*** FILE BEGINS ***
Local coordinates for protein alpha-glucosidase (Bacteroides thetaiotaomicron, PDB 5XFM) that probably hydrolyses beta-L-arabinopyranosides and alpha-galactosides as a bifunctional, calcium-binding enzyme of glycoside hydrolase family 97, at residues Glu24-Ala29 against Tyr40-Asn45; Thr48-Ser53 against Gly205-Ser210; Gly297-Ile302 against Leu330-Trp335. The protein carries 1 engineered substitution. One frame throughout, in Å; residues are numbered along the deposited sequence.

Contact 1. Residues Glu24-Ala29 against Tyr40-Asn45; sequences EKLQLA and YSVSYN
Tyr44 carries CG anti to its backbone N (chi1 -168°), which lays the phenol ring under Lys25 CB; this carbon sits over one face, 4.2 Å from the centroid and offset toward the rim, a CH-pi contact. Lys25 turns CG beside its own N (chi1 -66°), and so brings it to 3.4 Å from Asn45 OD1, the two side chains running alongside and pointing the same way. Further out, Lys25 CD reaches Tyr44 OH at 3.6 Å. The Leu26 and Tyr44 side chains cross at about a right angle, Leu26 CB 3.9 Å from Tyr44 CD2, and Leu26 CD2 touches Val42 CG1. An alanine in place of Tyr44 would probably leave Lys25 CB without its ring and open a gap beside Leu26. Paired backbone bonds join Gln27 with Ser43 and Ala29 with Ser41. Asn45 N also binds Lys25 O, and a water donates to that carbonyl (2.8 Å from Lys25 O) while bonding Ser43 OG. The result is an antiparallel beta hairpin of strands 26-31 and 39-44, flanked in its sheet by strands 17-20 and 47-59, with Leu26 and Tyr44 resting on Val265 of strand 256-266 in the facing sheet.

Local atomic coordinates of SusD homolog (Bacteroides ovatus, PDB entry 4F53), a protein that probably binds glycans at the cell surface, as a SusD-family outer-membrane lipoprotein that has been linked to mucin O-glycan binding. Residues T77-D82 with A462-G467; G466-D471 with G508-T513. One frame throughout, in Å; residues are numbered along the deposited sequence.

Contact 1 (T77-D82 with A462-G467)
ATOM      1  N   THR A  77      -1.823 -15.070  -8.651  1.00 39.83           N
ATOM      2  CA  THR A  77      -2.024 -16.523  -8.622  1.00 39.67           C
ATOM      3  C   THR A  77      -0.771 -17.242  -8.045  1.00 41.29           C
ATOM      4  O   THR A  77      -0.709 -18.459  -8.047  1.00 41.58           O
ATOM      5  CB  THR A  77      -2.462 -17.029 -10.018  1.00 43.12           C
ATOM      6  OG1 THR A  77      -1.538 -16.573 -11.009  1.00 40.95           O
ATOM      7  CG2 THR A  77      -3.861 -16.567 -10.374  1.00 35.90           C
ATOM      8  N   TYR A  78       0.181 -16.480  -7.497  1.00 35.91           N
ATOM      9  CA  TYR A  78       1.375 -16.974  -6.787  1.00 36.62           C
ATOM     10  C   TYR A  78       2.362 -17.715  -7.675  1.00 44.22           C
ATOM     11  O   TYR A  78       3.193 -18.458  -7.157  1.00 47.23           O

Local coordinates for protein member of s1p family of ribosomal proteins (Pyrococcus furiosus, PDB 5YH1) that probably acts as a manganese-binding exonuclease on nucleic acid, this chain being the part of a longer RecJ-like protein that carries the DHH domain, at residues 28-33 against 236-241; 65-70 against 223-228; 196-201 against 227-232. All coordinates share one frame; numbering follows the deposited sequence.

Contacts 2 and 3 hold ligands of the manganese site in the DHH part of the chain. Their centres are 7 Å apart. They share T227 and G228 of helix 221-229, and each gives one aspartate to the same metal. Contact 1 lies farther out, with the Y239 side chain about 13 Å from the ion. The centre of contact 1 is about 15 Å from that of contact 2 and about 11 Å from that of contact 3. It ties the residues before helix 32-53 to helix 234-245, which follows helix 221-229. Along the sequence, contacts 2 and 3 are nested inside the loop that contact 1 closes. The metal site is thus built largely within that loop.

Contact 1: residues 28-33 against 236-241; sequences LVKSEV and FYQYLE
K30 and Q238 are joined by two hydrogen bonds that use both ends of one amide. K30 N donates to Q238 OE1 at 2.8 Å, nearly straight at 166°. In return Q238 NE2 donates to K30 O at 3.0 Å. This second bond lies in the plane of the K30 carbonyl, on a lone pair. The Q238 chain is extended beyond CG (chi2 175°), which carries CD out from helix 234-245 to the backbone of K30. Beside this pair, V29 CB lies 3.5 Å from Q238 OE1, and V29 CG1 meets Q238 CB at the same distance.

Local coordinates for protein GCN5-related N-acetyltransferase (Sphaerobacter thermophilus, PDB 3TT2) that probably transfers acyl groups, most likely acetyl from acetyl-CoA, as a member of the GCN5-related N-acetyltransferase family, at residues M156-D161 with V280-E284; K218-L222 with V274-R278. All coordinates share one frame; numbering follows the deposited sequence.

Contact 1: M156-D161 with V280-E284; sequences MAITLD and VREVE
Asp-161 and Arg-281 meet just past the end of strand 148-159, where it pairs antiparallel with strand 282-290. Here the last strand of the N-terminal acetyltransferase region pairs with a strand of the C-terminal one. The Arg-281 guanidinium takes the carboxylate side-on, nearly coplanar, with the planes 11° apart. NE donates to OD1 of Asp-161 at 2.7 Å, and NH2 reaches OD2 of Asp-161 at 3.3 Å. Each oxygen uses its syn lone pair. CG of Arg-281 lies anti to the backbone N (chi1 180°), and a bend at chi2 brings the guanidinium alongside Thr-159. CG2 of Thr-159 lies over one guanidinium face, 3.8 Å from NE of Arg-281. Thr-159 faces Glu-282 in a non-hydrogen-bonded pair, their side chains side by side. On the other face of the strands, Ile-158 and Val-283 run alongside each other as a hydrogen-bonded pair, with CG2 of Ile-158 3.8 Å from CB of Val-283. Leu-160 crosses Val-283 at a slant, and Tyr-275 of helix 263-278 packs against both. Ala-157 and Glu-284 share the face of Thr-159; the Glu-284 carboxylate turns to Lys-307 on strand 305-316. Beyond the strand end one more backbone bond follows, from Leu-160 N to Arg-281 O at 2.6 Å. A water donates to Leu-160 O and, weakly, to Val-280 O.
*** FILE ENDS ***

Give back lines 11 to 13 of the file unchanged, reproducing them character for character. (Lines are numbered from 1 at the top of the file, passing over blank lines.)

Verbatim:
ATOM      6  OG1 THR A  77      -1.538 -16.573 -11.009  1.00 40.95           O
ATOM      7  CG2 THR A  77      -3.861 -16.567 -10.374  1.00 35.90           C
ATOM      8  N   TYR A  78       0.181 -16.480  -7.497  1.00 35.91           N